One of the most famous prisons in the world is the inmate-run San Pedro, smack in the center of La Paz. Yep, I said “inmate-run”. Authorities guard the gates, but within the walls of the block-sized facility, the prisoners run the operations.
Years ago, tours of the prison were high up on the adventurist’s itinerary for La Paz, but the government has cracked down on them. It’s still possible to get inside, but you’ll need to make an effort and run into the right people. People like our new friend, New York Dave.
The first time we walked through Plaza Sucre, Dave pounced on us like a puma on prey. Barefoot and dressed in dirty, ripped clothing, he immediately struck up a conversation with us. Dave explained that he was a prisoner in San Pedro, but was allowed outdoors a few hours a day. Twelve years ago, he was jailed on trumped-up drug charges, but would be released in two weeks. The story sounded fishing, but his enthusiasm for his impending release was convincing, as were his answers to our “gotcha” questions.
We allowed Dave to walk us around the plaza and tell us about the prison. He clearly knew a lot about its history and the society within. San Pedro was built in 1895, with a capacity of 400 prisoners. Today, about 1500 mostly non-violent drug offenders are crammed inside, including quite a few foreigners. San Pedro is a city unto itself, with market stalls, organized elections, barbershops, restaurants, and groups of children playing. Coca-Cola has even purchased exclusive advertising rights within the walls! Families move in with their husbands and fathers, and a lively cocaine trade keeps the prison economy running smoothly — de facto legal, since policeman almost never venture inside.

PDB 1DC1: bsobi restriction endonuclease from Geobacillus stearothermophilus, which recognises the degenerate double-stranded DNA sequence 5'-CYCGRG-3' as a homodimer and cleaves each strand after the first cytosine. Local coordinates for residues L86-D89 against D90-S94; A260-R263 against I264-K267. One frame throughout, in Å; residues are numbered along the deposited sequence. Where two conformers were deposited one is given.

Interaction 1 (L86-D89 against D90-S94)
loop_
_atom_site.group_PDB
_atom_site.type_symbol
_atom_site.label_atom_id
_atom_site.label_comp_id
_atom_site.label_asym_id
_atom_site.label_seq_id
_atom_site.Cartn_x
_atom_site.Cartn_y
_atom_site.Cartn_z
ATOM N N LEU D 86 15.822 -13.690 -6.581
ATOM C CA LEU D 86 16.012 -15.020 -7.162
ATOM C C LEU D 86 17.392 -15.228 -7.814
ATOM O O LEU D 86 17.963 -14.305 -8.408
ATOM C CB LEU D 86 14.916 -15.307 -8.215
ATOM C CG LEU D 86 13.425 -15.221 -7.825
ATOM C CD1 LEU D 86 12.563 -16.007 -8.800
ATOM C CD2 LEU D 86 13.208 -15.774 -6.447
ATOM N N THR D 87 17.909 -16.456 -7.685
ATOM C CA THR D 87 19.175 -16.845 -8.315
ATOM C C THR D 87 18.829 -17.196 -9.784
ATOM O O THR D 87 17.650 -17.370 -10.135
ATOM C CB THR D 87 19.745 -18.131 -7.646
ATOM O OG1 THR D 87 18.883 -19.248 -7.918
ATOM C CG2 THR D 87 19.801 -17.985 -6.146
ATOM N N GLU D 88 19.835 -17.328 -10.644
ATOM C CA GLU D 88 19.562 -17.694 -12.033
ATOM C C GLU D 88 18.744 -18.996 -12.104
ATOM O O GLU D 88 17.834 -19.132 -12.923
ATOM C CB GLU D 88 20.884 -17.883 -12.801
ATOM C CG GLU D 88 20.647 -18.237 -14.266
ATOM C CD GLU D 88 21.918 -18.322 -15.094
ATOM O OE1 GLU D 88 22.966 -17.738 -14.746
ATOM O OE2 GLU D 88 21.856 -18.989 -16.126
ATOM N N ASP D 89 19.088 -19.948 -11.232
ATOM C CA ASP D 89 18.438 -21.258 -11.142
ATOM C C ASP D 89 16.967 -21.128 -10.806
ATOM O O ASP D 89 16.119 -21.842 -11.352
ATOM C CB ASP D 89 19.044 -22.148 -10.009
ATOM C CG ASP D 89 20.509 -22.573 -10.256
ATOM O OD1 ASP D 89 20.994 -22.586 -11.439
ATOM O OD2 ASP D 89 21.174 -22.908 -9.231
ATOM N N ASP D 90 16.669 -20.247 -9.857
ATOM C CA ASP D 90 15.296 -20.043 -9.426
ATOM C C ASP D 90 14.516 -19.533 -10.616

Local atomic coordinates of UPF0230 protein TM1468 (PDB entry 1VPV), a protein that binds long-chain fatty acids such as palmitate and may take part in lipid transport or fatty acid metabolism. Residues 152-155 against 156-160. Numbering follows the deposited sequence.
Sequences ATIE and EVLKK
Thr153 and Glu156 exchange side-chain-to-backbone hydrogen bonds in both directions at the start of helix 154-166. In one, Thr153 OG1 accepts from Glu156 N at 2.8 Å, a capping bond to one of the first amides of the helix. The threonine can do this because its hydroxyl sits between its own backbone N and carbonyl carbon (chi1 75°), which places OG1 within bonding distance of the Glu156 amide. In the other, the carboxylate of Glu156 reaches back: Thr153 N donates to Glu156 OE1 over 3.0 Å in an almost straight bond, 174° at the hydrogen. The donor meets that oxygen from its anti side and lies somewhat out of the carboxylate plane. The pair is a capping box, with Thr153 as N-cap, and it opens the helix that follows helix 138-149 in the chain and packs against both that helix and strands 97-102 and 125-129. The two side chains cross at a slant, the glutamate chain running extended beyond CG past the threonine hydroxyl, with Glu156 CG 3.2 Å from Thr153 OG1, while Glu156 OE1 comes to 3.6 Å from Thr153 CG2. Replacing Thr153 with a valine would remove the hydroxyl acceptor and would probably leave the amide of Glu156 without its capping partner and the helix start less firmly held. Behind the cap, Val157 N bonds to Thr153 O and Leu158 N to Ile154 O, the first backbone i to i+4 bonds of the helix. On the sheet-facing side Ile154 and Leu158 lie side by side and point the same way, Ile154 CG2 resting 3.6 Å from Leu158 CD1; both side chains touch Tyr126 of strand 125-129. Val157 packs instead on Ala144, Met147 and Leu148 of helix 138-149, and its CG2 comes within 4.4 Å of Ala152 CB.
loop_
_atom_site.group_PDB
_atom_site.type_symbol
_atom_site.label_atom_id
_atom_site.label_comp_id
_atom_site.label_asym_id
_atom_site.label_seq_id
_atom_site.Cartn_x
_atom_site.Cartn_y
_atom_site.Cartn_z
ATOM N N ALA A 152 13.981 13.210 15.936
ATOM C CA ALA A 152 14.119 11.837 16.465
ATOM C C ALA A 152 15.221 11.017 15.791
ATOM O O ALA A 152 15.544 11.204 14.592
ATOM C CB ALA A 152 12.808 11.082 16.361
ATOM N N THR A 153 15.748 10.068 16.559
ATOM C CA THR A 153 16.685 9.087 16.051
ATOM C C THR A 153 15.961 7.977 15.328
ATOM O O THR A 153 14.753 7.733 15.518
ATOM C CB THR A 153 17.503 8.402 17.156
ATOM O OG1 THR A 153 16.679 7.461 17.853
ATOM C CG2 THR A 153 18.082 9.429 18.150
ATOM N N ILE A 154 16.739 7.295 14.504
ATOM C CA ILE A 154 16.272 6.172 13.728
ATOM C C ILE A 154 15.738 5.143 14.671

Dave possibly could have gotten us into San Pedro, but neither Jürgen nor I had any desire. As compensation for his helpful history of the prison, he asked if we could buy him some coffee at the store. “That big jar should last for the rest of my two weeks!” At the checkout line, he added a bag of sugar and sardines, pushing his luck, then said goodbye.
A couple minutes later, we saw him at a different store, selling back the groceries for cash. I couldn’t have been any less shocked, and Dave didn’t even try and disguise what he was doing. Regardless of his tricks, or possibly because of them, we had a great time talking to one the more interesting characters we’ve had a chance to meet in La Paz.
In 2003, British citizen Rusty Young, a one-time inmate of San Pedro, wrote an extremely popular account of his prisoner days called Marching Powder. We haven’t read it yet, but have been told that it’s an engaging look inside one of the world’s strangest makeshift societies.